Archaeological Site of Troy

Troy, an ancient city located in today’s northwestern Turkey, was seized by Spartan and Achaean warriors from Greece in the 13th or 12th century B.C. This historical fact was immortalized by Homer in the Iliad, which has served as an inspiration to artistic creations ever since. In the Greek myth, Paris, a prince of Troy, took the beautiful Helen of Sparta from her husband Menelaus, king of Sparta. The furious king then allied with other city-states in Greece to declare war on Troy. In order to attack the heavily fortified Troy, Odysseus thought of a subterfuge later known as “the Trojan horse”. A select force of Greek men hid inside an enormous wooden horse, and let the Trojans pull it into their city as a victory trophy. When night fell, the hidden Greek men crept out of the horse and opened the gates for the rest of the Greek army. It was the night when Troy was conquered.

Based on the excavation discoveries from the famous German archaeologist Heinrich Schliemann, there is a historical core to the ancient city and the war, which most scholars now accept. Whether the war was waged for the beautiful Helen is still open to imagination. The majestic city walls in the old days were reduced to ruins today. Yet, it is one of the world’s most well-known archaeological sites for its 4,000 years of history. The site is close to the coastal city Canakkale. It would make a fantastic Turkish night there after visiting the historical heritage.

Mount Ararat

Mount Ararat possesses a unique place in the hearts of many Christians. It was where Noah’s Ark finally rested after experiencing 40 days of the biblical flood. God sealed His promise with a rainbow in the sky, with peace and vitality returned to the earth. Armenia, the world’s first Christian country, has venerated Mount Ararat as a sacred mountain, and has it drawn on the country’s coat of arms. However, the lofty mountain with an altitude over 4,000m actually sits in the Ağrı Province, a Turkish province 32km away from Armenia. Still, Armenians see the mountain as their spiritual sustenance.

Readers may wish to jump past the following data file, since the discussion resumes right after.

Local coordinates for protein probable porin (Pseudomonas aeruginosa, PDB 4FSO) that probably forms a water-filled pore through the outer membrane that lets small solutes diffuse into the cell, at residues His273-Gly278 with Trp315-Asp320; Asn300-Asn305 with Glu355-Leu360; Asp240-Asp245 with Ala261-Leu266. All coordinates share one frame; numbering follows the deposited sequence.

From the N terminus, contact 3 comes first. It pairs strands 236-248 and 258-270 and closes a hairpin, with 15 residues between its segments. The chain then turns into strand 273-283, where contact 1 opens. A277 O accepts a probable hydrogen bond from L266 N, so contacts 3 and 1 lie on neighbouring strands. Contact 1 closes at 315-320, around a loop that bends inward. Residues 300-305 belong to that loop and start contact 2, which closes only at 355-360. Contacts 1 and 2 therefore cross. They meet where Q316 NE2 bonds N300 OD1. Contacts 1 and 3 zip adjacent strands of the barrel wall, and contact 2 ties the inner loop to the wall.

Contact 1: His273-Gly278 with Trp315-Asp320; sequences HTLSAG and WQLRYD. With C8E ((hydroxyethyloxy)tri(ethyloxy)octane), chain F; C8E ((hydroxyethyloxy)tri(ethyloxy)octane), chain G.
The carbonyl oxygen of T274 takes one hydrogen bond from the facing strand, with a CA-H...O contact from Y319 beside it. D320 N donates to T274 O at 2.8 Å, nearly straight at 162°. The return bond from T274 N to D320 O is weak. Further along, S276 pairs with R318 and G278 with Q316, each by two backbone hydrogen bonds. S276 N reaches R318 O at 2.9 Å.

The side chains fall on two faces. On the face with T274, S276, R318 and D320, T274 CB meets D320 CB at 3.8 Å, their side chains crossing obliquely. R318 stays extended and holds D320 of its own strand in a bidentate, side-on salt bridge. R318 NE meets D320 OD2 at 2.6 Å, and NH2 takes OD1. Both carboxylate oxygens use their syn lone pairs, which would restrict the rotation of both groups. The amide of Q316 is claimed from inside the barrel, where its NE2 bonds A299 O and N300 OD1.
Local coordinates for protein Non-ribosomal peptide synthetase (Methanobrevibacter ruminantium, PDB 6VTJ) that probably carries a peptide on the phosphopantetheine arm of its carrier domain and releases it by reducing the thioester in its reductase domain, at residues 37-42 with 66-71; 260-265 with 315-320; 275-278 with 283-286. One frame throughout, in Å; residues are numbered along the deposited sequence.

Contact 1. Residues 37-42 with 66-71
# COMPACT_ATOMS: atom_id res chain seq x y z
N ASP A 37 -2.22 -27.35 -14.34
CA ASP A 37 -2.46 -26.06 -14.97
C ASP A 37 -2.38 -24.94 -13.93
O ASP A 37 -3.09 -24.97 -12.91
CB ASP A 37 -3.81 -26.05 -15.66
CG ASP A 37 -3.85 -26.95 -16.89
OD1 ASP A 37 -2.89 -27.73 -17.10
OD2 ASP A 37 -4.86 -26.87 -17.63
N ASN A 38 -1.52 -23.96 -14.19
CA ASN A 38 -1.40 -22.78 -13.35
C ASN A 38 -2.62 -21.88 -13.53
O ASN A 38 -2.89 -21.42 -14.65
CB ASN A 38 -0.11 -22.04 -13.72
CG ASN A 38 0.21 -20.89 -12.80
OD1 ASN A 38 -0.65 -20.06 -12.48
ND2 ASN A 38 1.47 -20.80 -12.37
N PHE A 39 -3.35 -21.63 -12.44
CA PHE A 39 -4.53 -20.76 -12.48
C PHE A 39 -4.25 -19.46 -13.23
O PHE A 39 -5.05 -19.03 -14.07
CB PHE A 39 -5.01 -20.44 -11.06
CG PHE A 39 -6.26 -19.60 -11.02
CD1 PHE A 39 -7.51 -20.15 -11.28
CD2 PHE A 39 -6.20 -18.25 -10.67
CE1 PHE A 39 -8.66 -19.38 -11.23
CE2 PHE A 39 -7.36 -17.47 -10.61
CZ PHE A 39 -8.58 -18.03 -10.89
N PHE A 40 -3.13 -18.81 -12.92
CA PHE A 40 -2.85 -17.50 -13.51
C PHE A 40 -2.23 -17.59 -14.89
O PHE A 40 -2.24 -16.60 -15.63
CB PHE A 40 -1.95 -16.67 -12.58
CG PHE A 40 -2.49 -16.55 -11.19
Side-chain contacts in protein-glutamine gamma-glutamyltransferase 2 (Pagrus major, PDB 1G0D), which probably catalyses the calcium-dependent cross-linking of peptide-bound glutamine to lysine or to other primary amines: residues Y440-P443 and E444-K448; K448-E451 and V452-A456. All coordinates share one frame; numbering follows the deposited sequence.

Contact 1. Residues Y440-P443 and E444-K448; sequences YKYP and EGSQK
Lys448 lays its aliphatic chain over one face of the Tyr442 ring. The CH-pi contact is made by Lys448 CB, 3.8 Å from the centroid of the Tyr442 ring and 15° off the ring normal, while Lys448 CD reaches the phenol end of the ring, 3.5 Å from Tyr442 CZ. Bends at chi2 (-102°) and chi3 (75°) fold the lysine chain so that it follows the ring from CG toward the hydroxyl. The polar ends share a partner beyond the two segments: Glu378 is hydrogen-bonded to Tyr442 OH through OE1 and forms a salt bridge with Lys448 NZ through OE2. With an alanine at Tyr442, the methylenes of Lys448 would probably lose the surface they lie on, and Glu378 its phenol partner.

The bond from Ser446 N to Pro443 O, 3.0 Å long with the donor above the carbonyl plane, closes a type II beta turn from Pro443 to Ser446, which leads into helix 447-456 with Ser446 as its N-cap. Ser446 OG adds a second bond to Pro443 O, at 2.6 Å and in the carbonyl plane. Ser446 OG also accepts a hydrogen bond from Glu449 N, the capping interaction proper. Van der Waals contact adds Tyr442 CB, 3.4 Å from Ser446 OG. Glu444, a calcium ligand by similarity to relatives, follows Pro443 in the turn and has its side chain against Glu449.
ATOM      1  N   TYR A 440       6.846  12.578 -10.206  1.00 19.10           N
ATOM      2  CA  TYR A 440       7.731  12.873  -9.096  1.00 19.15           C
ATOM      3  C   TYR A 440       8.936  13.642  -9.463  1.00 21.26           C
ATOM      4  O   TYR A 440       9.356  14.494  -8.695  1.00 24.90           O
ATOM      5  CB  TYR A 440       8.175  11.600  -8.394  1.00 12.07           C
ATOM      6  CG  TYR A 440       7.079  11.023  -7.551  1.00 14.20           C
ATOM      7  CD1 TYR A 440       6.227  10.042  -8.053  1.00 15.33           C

The “Ararat anomaly” is the boat-shaped object on the mountain. Some Christian believers claimed it as the remains of Noah’s Ark. In 2005, the Media Evangelism, a para-church organization in Hong Kong, was joined by the first Chinese research team to go for an investigation. Unfortunately, they didn’t get close enough to the legendary resting place of the ark. It was not until 2010 that an expedition team formed by Hong Kong and Turkish members climbed up the snow-capped Mount Ararat and searched for the ark’s remains in the glacier. They located the wooden structure, which was a significant discovery in history, and successfully made their way into it for studying. The expedition team believed that the discovery together with abundant evidence presented show that the wooden structure is the biblical Noah’s Ark. When visiting Mount Ararat, you may take your time to ponder the insights from the Bible, and pray for true peace to come.

Düden Waterfalls

Antalya is a renowned resort city distinguished by its yacht-filled Old Harbour and beaches flanked by hotels. On the outskirts of the city, there sits the spectacular Düden Waterfalls. It is Antalya’s famous landscape, and has been the locals’ ideal spot for a relaxing weekend for its delightful scenery and the verdant environs designed as a picnic area. The waterfalls also attract tourists who would like to experience the diversity of landscape in Turkey.